Supersonic flow over an aerofoil
We are now in a position to look at the supersonic flow over an aerofoil – but what is to be the shape of our supersonic aerofoil?
Since straight lines and sharp corners seem to be at least as good as curves, the simplest aerofoil section for supersonic speeds would seem to be a flat plate inclined at a small angle of attack, and there is no doubt that if it were possible to give adequate strength to such a plate it would be the obvious answer.
If the plate were thin enough the flow would be undisturbed at zero angle of attack – and of course there would be no lift. At a small angle, on the top surface there would be an expansion wave at the leading edge and a shock wave at the trailing edge, and on the bottom surface a shock wave at the leading edge and an expansion wave at the trailing edge, the flow being as in Fig. 12.8.
On the top surface, owing to the expansion wave at the leading edge, the flow would be speeded up and there would be a decreased pressure; on the bottom surface, owing to the shock wave at the leading edge, the flow would be slowed down, and there would be an increased pressure. So there would be lift – and drag.
But a flat plate is clearly not a practical proposition, so let us have a look at a shape that is – the double-wedge.
First let us see what happens at zero angle of attack (Fig. 12.9, overleaf).
The pattern of shock waves and expansions will, of course, be the same on both top and bottom surfaces. At the nose (which corresponds exactly to the small-angled wedge of Fig. 12.4) there will be shock waves, and the consequent increases in pressure, density, and temperature, and a decrease in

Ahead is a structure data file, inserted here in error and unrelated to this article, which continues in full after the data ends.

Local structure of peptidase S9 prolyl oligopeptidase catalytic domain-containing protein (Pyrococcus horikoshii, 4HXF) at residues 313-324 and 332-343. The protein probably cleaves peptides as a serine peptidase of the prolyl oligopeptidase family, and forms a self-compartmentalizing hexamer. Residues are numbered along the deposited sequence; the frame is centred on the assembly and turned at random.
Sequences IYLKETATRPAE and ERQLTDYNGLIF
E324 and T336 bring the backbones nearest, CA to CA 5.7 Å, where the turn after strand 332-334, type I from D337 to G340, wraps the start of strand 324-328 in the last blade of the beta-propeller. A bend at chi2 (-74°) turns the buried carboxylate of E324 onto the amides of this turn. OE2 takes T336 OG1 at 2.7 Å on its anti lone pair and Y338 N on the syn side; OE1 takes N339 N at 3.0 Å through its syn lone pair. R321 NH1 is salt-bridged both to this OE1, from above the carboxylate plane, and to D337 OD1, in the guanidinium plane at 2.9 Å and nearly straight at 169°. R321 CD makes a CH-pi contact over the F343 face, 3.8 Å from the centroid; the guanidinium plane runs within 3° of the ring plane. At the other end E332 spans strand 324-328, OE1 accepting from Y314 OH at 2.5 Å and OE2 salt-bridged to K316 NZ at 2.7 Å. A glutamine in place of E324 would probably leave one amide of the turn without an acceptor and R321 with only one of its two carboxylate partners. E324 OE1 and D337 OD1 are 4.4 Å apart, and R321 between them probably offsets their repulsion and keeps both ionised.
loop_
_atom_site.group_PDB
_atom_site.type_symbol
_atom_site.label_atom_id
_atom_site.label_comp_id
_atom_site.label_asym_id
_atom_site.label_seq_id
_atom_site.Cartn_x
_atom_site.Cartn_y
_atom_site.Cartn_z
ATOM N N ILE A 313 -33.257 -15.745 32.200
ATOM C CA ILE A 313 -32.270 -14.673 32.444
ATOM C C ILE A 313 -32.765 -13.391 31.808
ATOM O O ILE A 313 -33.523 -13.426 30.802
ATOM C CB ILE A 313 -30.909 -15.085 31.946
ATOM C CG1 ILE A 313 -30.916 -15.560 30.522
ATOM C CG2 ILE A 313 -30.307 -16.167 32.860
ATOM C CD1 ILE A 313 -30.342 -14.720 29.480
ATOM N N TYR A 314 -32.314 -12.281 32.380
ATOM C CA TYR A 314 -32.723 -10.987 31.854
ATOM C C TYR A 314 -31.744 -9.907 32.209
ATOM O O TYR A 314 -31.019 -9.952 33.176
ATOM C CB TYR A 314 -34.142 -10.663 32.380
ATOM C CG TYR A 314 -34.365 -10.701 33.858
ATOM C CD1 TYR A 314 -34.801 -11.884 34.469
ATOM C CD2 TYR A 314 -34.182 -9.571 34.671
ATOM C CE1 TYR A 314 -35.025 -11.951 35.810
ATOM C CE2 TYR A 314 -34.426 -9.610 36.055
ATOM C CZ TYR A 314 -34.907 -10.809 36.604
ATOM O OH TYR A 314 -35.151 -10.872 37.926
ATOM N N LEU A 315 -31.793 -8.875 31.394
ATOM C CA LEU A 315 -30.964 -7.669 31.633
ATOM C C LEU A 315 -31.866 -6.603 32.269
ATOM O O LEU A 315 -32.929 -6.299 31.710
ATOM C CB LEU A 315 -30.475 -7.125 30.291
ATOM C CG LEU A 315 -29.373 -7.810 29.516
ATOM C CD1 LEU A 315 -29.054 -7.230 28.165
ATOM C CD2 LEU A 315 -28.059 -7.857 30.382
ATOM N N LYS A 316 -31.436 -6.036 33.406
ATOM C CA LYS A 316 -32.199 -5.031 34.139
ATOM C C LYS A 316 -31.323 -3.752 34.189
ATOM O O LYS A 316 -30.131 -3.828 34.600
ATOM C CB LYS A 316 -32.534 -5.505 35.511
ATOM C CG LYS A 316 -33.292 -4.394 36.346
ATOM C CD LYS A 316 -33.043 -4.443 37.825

Fig 12.9 Supersonic flow over double-wedge at zero angle of attack velocity; at the point of maximum camber there will be the expansions, and the corresponding changes over the rear portion of the aerofoil; at the trailing edge, though not perhaps quite so obvious, there will again be the wedge effect, shock waves on both surfaces, and again the changes of pressure, density, temperature, and velocity.
At very small angles of attack, for reasons that should now be quite clear, the bow shock wave on the upper surface becomes less intense and that on the lower surface more intense; the tail shock wave, on the other hand, becomes more intense on the upper surface and less intense on the lower surface. But one of the most interesting, and perhaps surprising, features of the flow is that there is no upwash in front of the aerofoil (how can there be when the airflow doesn’t know that the aerofoil is coming?) – and no down wash behind the aerofoil; the deflection of the air is only between the shock waves. The pressure distribution over the aerofoil accounts for both lift and drag – as it did with the flat plate, which also caused neither upwash nor downwash. After all, a speedboat travelling through the water causes a considerable depression (and rising) of the water as it passes, but it does not leave a permanent dent!
When the angle of attack reaches that at which the front portion of the top surface is parallel to the approaching airflow (an important condition because it gives the maximum lift/drag ratio for this type of aerofoil) the bow shock wave on the upper surface, and the tail shock wave on the lower surface, both disappear – as one would expect (Fig. 12.10).
At a still larger angle – but the reader may like to draw this for himself. Eventually, as the angle of attack is increased, the bow wave will become detached, as it always is in front of a blunt nose.
The reader should have no difficulty in sketching the flow patterns for other shapes (such as those in Figs 12.20, 12.21, and 12.22), and at various angles.